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OSAKA — The U.N. Security Council is not adequately dealing with global problems, according to former German President Richard von Weizsaecker, and the entry of Japan and Germany into the body as permanent members should only take place after major U.N. reforms.

“The majority of the worldwide population does not suffer in a sense which can be solved militarily,” Weizsaecker said.

“The U.N. has to undergo a rather strong reform and, in my view, the main task both for Japan and Germany is not to step into the SC as it is at the present time, but the main task is that both countries should press on with a general reform of the U.N.,” he said.

“That is even more important than to become permanent members of the SC.” Weizsaecker said participation in peacekeeping operations should not be a condition for a permanent UNSC seat.

“Whether a new permanent member of the Security Council is ready and willing to participate in military actions is up to the country,” he said.

“It’s not a condition and it’s up to Japan to decide whether they are able and willing, whether their constitutional situations allow participation or not. But that is not a condition to be put on Japan before entry.”

“It is up to Japan and it is up to Germany to decide if and to what extent they would be willing to participate in peacekeeping actions. It is not a condition for entry.” On the veto power of an enlarged UNSC, Weizsaecker said he does not believe the General Assembly will increase the number of nations with veto powers by only two from the current five.

But he said that if, for instance, five more vetoes are added, the result would be a deadlock on most questions.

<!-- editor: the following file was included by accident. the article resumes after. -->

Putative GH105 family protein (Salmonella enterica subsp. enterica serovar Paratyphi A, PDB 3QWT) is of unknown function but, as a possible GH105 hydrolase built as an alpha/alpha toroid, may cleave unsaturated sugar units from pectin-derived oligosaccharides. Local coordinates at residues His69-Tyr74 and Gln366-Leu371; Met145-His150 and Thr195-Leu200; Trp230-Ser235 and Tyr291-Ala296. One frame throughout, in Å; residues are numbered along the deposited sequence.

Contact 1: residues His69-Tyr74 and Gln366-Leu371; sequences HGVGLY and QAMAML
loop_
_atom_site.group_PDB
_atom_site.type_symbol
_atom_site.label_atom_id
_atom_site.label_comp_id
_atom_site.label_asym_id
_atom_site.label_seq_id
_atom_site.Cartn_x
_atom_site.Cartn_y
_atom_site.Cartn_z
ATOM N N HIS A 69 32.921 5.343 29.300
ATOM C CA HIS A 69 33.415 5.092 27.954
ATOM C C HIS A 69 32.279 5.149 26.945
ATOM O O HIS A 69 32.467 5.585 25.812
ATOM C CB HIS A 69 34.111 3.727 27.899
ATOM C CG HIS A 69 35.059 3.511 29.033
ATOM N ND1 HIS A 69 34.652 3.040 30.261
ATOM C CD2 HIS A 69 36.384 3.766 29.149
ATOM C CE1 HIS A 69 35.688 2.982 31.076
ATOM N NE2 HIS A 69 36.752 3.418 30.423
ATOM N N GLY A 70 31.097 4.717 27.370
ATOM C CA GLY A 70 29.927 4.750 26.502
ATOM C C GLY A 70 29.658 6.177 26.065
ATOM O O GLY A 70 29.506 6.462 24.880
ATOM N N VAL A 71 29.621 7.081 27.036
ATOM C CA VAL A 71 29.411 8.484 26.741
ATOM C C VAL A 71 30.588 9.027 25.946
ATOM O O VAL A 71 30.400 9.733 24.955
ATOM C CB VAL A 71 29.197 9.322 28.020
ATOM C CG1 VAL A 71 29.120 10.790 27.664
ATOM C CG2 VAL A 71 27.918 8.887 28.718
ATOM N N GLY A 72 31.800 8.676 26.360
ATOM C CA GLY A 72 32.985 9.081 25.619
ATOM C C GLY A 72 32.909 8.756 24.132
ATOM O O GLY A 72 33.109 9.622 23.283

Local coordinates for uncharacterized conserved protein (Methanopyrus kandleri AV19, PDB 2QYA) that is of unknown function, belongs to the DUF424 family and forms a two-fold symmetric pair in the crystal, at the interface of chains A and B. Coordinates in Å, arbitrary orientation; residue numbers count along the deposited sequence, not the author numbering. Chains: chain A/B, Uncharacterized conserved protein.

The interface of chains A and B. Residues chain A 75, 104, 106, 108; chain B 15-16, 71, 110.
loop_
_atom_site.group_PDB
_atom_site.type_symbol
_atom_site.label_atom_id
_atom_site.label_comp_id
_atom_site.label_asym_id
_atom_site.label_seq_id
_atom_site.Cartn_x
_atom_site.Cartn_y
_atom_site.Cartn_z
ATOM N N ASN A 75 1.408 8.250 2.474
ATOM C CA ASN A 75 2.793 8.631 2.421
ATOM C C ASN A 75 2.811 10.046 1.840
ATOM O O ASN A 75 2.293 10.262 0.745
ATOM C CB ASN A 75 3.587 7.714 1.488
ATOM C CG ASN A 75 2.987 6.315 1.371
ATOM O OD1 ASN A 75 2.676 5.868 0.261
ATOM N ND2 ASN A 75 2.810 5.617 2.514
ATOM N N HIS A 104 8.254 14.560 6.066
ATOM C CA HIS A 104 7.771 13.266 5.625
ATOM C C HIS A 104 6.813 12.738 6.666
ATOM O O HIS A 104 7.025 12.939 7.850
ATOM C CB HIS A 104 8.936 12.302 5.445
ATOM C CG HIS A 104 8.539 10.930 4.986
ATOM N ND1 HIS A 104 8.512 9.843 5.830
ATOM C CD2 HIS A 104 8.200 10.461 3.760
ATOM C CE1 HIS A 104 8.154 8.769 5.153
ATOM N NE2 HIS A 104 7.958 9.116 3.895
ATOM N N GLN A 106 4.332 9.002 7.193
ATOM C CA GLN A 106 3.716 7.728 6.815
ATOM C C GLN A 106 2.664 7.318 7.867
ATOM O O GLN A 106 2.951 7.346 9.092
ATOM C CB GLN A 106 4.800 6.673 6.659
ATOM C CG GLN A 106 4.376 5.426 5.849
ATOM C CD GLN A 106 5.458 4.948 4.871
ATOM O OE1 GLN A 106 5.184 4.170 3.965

“That would in the end lead to a weakening of the SC instead of it really being the great center of preventing violence against human rights, minorities and all these sorts of things,” he said.

As to the different ways Japan and Germany deal with the past, Weizsaecker said there is a need to look at the difference in their geopolitical situations.

“Germany is a very continental country surrounded directly by nine neighbors. Japan is a very large island, and large islands usually keep a certain distance from their continental neighbors. That is not easily compared.”

Weizsaecker also said it is not easy to compare Japan and Germany with regard to participation in peacekeeping operations.

Referring to Germany’s participation in peacekeeping actions in Kosovo — whose mandate was given not by the United Nations but by NATO, Weizsaecker said Germany participated because peace in the Balkans is very important to Germany’s own security.

Weizsaecker also said the global community is “moving ahead to a slow but steady change of international law.”

“International law must develop further over what we have at the present time, namely, the protection of every nation with its international affairs even if those national affairs include the most terrible crimes against humanity,” he said. “Our example on the Balkans, and especially on Kosovo, is proof.”

Weizsaecker said Japan and Germany share “the basic principles of living together in a globalized world.”

“We want to enlarge our notion of the rule of law, of democracy, of safeguarding human rights, of respect for minorities and of tolerance in diversity, in culture and religion and color and so on,” he said.

“This is what we share. National interest is nothing but a contribution to the enlargement of those principles which we share.”

Weizsaecker served as German president from July 1984 to June 1994. He was visiting Japan to attend an international forum.

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